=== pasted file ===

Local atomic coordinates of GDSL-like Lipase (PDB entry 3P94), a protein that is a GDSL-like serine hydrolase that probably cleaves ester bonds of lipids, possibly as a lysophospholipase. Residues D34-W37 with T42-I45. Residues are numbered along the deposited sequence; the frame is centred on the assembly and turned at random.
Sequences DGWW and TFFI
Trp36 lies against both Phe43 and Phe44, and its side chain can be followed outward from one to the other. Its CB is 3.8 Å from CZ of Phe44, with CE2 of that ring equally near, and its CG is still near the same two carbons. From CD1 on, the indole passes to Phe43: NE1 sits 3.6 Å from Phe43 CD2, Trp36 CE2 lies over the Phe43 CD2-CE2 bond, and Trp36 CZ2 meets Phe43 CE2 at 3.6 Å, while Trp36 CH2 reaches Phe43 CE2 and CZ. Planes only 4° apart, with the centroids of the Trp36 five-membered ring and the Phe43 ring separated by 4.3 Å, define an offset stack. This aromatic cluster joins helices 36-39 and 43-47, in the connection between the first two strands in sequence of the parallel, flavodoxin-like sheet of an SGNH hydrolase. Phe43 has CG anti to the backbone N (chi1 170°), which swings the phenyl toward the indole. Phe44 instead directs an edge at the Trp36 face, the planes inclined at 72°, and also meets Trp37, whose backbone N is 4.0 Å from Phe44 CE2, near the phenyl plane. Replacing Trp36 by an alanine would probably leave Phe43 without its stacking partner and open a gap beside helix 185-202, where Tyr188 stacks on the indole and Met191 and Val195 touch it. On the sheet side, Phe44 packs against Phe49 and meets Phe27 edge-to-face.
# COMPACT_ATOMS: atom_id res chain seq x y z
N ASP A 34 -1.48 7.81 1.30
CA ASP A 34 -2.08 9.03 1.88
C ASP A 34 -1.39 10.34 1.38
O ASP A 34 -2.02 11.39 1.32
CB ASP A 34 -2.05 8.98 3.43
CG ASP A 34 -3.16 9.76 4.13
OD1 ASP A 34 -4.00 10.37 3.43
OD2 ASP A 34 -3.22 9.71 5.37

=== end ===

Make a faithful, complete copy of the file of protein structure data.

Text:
Local atomic coordinates of GDSL-like Lipase (PDB entry 3P94), a protein that is a GDSL-like serine hydrolase that probably cleaves ester bonds of lipids, possibly as a lysophospholipase. Residues D34-W37 with T42-I45. Residues are numbered along the deposited sequence; the frame is centred on the assembly and turned at random.
Sequences DGWW and TFFI
Trp36 lies against both Phe43 and Phe44, and its side chain can be followed outward from one to the other. Its CB is 3.8 Å from CZ of Phe44, with CE2 of that ring equally near, and its CG is still near the same two carbons. From CD1 on, the indole passes to Phe43: NE1 sits 3.6 Å from Phe43 CD2, Trp36 CE2 lies over the Phe43 CD2-CE2 bond, and Trp36 CZ2 meets Phe43 CE2 at 3.6 Å, while Trp36 CH2 reaches Phe43 CE2 and CZ. Planes only 4° apart, with the centroids of the Trp36 five-membered ring and the Phe43 ring separated by 4.3 Å, define an offset stack. This aromatic cluster joins helices 36-39 and 43-47, in the connection between the first two strands in sequence of the parallel, flavodoxin-like sheet of an SGNH hydrolase. Phe43 has CG anti to the backbone N (chi1 170°), which swings the phenyl toward the indole. Phe44 instead directs an edge at the Trp36 face, the planes inclined at 72°, and also meets Trp37, whose backbone N is 4.0 Å from Phe44 CE2, near the phenyl plane. Replacing Trp36 by an alanine would probably leave Phe43 without its stacking partner and open a gap beside helix 185-202, where Tyr188 stacks on the indole and Met191 and Val195 touch it. On the sheet side, Phe44 packs against Phe49 and meets Phe27 edge-to-face.
# COMPACT_ATOMS: atom_id res chain seq x y z
N ASP A 34 -1.48 7.81 1.30
CA ASP A 34 -2.08 9.03 1.88
C ASP A 34 -1.39 10.34 1.38
O ASP A 34 -2.02 11.39 1.32
CB ASP A 34 -2.05 8.98 3.43
CG ASP A 34 -3.16 9.76 4.13
OD1 ASP A 34 -4.00 10.37 3.43
OD2 ASP A 34 -3.22 9.71 5.37